CONTROL: This is the direct mail, space ad or Internet promotion performing best for a company right now. It’s the benchmark against which variables and new promotions are tested against to measure response rates, average sale or return on investment. When a new promotion performs better than the control that promotion becomes the new control.
CONVERSION: An Internet marketing term that describes the process of converting a website visitor into a customer. True to the fundamental tenets of direct response advertising, this process is entirely measurable using tools like Google Analytics and others. For example, if you know that you have 50,000 unique visitors each month, and you make 500 sales to new customers each month, you’re converting 1 out of 100 visitors. In other words, your conversion ratio is 1%.
COPY: The sales message used by direct response marketers to compel prospects to purchase their products and services.
COPYWRITING: The process of writing advertising. As a Total Package reader, you’re already familiar with this term. Still, it’s good to be able to accurately describe what you do to others who ask (especially because they’ll assume you do some sort of legal work!). ANY wording that takes place within an advertisement, whether it’s direct response advertising or otherwise, is considered ‘copy.’ And the process of creating those words is called ‘copywriting.’
COST PER INQUIRY (C.P.I): Total cost of a lead production promotion divided by the number of leads or inquiries generated.
COST PER ORDER (C.P.O): Total cost of promotion divided by the number of orders generated.
COST PER THOUSAND (C.P.M): 1)Total cost of a promotion divided by how many thousands of impressions were made. A mailing costing $100,000 that mails to 200,000 prospects has a CPM of $500/M ($500 per thousand). 2) CPM is also applied to components of total promotion cost, such as mail list rental, printing costs, postage costs, etc.
CREDIBILITY: Anything you do that increases the feeling of legitimacy and overall trustworthiness in your prospect. With so many companies promising the moon and then under-delivering (or sometimes outright lying), prospects have become increasingly skeptical of advertising. Many times, they begin with the assumption that you’re NOT telling the truth. But the proper use of credibility elements – such as testimonials, track records, endorsements, a guarantee, and many more – helps readers to believe and trust in what you’re promising.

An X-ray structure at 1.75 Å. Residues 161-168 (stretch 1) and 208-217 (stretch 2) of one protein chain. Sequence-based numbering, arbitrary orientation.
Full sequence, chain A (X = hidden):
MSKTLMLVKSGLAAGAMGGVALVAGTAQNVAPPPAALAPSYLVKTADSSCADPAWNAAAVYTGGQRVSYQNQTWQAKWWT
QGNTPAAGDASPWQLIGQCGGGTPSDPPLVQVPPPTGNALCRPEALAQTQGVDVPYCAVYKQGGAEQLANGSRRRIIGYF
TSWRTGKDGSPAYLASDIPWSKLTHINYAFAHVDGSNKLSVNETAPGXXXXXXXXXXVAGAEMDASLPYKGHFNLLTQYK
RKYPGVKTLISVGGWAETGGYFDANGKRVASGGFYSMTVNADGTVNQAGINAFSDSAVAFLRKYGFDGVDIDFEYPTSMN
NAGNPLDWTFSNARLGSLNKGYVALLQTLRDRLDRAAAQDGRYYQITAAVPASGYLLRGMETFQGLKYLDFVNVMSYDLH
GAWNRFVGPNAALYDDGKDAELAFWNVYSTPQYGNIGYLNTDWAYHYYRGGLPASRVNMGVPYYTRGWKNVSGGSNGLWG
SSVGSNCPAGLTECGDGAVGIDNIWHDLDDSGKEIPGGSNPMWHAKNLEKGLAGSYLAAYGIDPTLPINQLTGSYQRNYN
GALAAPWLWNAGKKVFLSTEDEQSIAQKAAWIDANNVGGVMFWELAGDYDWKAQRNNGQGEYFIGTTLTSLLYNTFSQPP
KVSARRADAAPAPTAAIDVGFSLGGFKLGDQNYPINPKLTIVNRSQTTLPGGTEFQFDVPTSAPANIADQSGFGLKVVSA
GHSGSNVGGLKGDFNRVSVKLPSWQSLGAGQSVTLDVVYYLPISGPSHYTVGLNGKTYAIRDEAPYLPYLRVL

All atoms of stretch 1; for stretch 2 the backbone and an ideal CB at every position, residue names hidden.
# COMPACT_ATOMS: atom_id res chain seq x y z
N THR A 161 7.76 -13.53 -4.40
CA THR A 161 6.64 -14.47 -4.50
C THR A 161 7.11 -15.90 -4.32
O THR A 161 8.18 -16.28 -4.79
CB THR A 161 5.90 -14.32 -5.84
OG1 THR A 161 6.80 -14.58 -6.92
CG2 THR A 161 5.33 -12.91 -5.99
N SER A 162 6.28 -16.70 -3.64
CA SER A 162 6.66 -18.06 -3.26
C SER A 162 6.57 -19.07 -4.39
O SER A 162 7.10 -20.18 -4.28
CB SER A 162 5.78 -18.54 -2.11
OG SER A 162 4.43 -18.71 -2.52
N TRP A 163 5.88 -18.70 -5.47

CROSS-SELLING: Selling a promotion across the board to other demographic lists within the house.
CUSTOMER ACQUISITION: The type of promotion that has the direct goal of acquiring new customers. The goal of a customer acquisition promotion is NOT to make a profit, it’s to bring in as many new customers as possible at break even or less – and then let the backend products make the profit.
For example, many of the top direct response information publishers – such as Phillips, Agora, Healthy Directions and others – have introductory newsletters written by experts. Some of them give financial advice, others give health advice, certain ones are focused on retirement and saving money, and so on.
These newsletters usually range from $39 to $199 – and they’re not designed to immediately make money. The promotions selling these newsletters are called “Customer Acquisition” packages because they get sent out to new lists, in order to bring new customers into the company’s pipeline. Once the prospect buys that first newsletter, the company usually begins selling them progressively higher priced items (also known as the ‘backend’).
Many top copywriters spend much of their time writing these kinds of promotions. That’s because the markets they sell into are highly competitive, the cost to acquire a customer is high and only the very best copy will do.
On the Internet, an example of a Customer Acquisition promotion would be a very low-priced product – such as a $19 e-book. It’s hard to make any real kind of money on such a product these days, but bringing a new customer into the company’s database creates wonderful backend opportunities to sell products for $99 … $299 … $499 … or more … monthly continuity programs and more. These can be VERY profitable.